Inside of the vessel, her inhabitants sleep,
Unaware of these vigils that occur in the deep.
The moonlight shines down on the deck of our boat
and cast shadows in the water upon which she floats.

Juliet in her bunk--dreams of  gifts under the tree
When Captain-Saint Nick sails in from the sea.
Should Santa arrive, there'd be nary a witness,
'Cept Lucky Jack, on watch--an alert state of fitness. 

The big sleigh would touch down, properly fit out
with pontoons and a bilge pump that's just lying about.
And should Santa's reindeer swim as well as they flew
She had not a doubt they'd soon come into view.

Padding down the long dock, he'd pause at every slip
leaving presents and goodies aside each lovely ship.   
Oil 'sorbs and chart plotters, new line and some varnish
would be left for good sailors, their effect would astonish.

And Juliet? She'd receive a new bike and a pony
She knew she'd been good--she wasn't a phony.
Certainly Santa could tell, for she had left him a note
Thanking him sincerely for visiting her boat.

Mom and dad were asleep in the cabin next door,
reminiscing about Christmas eve's years before.
Content that their lives had changed for the best,
for their life on the water seemed to be truly blessed.

Lucky Jack silently sat and watched the night time pass by
Keeping track of the stars in the black-velvet sky.

Christmas eve in the marina--a special time of year
that makes us aware of all the things we hold dear.

 .     .     .

Merry Christmas and a Nautical New Year, Friends! 

~ Jeffery and Chris



Tuesday, December 18, 2012

Singular thoughts in Mid-Winter

"Be on your guard, there are older and fouler things than Orcs in the deep places of the world."       ~ Gandalf

It's the week before Christmas. We are steeling ourselves emotionally to see Jeffery off for several months. He'll be leaving at four in the morning the day after Christmas to join up with theTriton, an ocean-going tug. They'll depart immediately for Port Alberni on Vancouver Island's west coast, and tow a log barge down the coast to Coos Bay. ...back and forth from January through April. Hopefully, he'll be able to take a run or two off after the first month to come back home. We aren't quite sure how the whole thing works right now.

"Triton" tug boat

Jeffery is looking forward to this new adventure. The last few months have been pretty slim for us and he has grown tired of scrounging up the next shipwright project while still trying to finish up the current one. (The last yachtie he worked for kept "forgetting" to pay him on time--that didn't help one bit either). Since he has been hoping to get in with a union tug company as an AB "able-bodied seaman"--a merchant mariner certification for deckhand, this opportunity has set him on that path.

Juliet is pretty anxious about saying good-bye to her dad for such a long time. Even the promise of backpacking trips to Shi Shi beach with Jeffery this summer are not convincing her it will be worth it. The holidays are pretty blase' around here these days because of it. The strong winds and biting cold haven't really helped the general lack of cheer.

Last night I crawled into bed all alone. Jeff was occupied with the diesel stove which decided to blow out on one of the windiest nights this month. The temperature in our stateroom was so cold that I could see my breath. For the life of me I couldn't get warm enough under five blankets to thaw out my numb feet. After 45 minutes, I crawled out of the covers and pulled one of the cast-iron skillets from out of the oven. Fortunately, there was enough heat left to keep the skillet toasty hot. I padded back into my bunk; wrapped a towel around the cast-iron pot and stuck my feet around it.  
Shit-balls...this is what it's going to be like for the next three months. pulled the blankets tightly around my chin and tried to shut out those thoughts.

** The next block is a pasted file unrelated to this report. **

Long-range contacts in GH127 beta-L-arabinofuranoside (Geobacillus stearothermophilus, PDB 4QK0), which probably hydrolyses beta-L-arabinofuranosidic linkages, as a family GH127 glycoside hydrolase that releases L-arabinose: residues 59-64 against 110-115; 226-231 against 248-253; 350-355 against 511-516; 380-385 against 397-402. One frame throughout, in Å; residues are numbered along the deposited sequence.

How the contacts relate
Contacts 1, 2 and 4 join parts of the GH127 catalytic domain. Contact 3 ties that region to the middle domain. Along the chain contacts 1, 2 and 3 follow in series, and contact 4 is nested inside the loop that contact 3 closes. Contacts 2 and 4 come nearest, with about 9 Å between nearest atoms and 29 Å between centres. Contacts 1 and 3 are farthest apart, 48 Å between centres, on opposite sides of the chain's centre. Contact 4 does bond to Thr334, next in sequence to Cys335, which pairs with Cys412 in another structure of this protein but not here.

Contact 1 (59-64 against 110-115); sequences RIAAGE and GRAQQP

I am consumed with lists. Lists that appear in my brain like a scrolling 'Star Wars' movie intro as I try and fall to sleep at night.
...what about the flu on the diesel stove--we haven't cleaned it since we got the boat--that's why the stove kept being fluky last night... what am I going to do if the bilge pump craps out again?...If we get a big Nor'easter, how am I going to keep the boat warm enough without the wood stove?... the fuel lines in the laz tank are going to plug again, I know they are... on and on and on, ad infinitum. 

Now, I am no stranger to anxiety... Hell, I used to be a small business owner!
If I could have counted my 2AM-5AM strategy/stress-out session as billable CEO hours, we woulda' made a million bucks. The frustrating difference between worrying about my scheduling and staff versus fretting about pumps, 32-volt systems and potential flu-fires is that I usually could affect change once I'd spent all night problem solving.

There are still so very many things I need to learn before taking over complete responsibility of a 90 year old wooden boat. I was just starting to feel pretty good about the skill-set I'd developed with the Gardner diesel. I hadn't started learing how to trouble-shoot generator crap-outs or diagnose and track down clogs in the stove's lines. I am not a big fan of scenarios where there is a high likelihood of chaos. Why am I so nervous about this situation? 
When we put our house on the market three years ago, Jeff remained in Seattle to finish up remodeling left-overs. Juliet and I lived on Zodiac by ourselves all winter long. We survived just fine. We became familiar with the various sounds of  all those pumps and instinctively knew when they didn't sound quite normal. We were able to ride out nasty blows there at dock, occasionally having to run up on deck and tie something down before it blew away. 

As self-sufficient as I like to think of myself (and believe me, I am), I've recently fallen into a comfortable safety net--competent guys there to back me up.  I've always had Tim with me up on the big ship. It's easy to focus only on my strengths and stick just to the jobs I felt secure with because he took care of the rest, or was there to help me out. On Kwaietek, I've been able to select the duties I wanted since Jeffery loves tweaking systems and tracing down little anomalies, (like hair clogs in the sump-pump).  I don't mind admitting that his initial, chivalrous offer to assume the pumping-of-poo job was immediately accepted with nary an argument on my part.